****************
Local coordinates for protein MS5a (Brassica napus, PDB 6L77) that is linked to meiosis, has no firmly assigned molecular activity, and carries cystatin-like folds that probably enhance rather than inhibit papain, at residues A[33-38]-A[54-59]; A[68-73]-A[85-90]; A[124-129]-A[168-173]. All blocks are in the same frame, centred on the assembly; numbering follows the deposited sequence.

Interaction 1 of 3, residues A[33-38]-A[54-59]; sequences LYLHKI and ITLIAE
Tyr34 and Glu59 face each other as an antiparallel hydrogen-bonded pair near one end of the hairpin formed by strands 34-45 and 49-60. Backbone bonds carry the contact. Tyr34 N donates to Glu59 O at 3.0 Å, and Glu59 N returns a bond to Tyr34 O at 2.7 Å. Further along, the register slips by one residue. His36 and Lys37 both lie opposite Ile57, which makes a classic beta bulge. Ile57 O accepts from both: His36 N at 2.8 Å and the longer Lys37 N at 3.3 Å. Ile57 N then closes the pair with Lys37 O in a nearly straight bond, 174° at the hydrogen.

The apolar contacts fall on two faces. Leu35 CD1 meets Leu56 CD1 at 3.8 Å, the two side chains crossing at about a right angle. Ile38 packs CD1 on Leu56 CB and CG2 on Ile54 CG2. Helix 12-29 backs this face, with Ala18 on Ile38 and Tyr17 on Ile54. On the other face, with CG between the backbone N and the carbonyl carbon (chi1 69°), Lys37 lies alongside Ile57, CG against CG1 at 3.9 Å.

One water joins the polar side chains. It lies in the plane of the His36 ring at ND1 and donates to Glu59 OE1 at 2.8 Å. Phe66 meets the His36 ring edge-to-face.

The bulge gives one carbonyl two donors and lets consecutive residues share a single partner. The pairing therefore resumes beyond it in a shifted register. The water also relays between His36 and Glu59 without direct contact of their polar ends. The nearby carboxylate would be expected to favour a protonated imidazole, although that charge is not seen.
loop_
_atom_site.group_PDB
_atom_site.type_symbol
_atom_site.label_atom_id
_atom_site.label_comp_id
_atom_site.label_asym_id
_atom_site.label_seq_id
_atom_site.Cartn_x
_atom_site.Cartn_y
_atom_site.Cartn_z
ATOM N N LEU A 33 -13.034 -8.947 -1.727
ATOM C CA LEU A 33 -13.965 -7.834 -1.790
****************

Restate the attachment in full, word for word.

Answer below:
Local coordinates for protein MS5a (Brassica napus, PDB 6L77) that is linked to meiosis, has no firmly assigned molecular activity, and carries cystatin-like folds that probably enhance rather than inhibit papain, at residues A[33-38]-A[54-59]; A[68-73]-A[85-90]; A[124-129]-A[168-173]. All blocks are in the same frame, centred on the assembly; numbering follows the deposited sequence.

Interaction 1 of 3, residues A[33-38]-A[54-59]; sequences LYLHKI and ITLIAE
Tyr34 and Glu59 face each other as an antiparallel hydrogen-bonded pair near one end of the hairpin formed by strands 34-45 and 49-60. Backbone bonds carry the contact. Tyr34 N donates to Glu59 O at 3.0 Å, and Glu59 N returns a bond to Tyr34 O at 2.7 Å. Further along, the register slips by one residue. His36 and Lys37 both lie opposite Ile57, which makes a classic beta bulge. Ile57 O accepts from both: His36 N at 2.8 Å and the longer Lys37 N at 3.3 Å. Ile57 N then closes the pair with Lys37 O in a nearly straight bond, 174° at the hydrogen.

The apolar contacts fall on two faces. Leu35 CD1 meets Leu56 CD1 at 3.8 Å, the two side chains crossing at about a right angle. Ile38 packs CD1 on Leu56 CB and CG2 on Ile54 CG2. Helix 12-29 backs this face, with Ala18 on Ile38 and Tyr17 on Ile54. On the other face, with CG between the backbone N and the carbonyl carbon (chi1 69°), Lys37 lies alongside Ile57, CG against CG1 at 3.9 Å.

One water joins the polar side chains. It lies in the plane of the His36 ring at ND1 and donates to Glu59 OE1 at 2.8 Å. Phe66 meets the His36 ring edge-to-face.

The bulge gives one carbonyl two donors and lets consecutive residues share a single partner. The pairing therefore resumes beyond it in a shifted register. The water also relays between His36 and Glu59 without direct contact of their polar ends. The nearby carboxylate would be expected to favour a protonated imidazole, although that charge is not seen.
loop_
_atom_site.group_PDB
_atom_site.type_symbol
_atom_site.label_atom_id
_atom_site.label_comp_id
_atom_site.label_asym_id
_atom_site.label_seq_id
_atom_site.Cartn_x
_atom_site.Cartn_y
_atom_site.Cartn_z
ATOM N N LEU A 33 -13.034 -8.947 -1.727
ATOM C CA LEU A 33 -13.965 -7.834 -1.790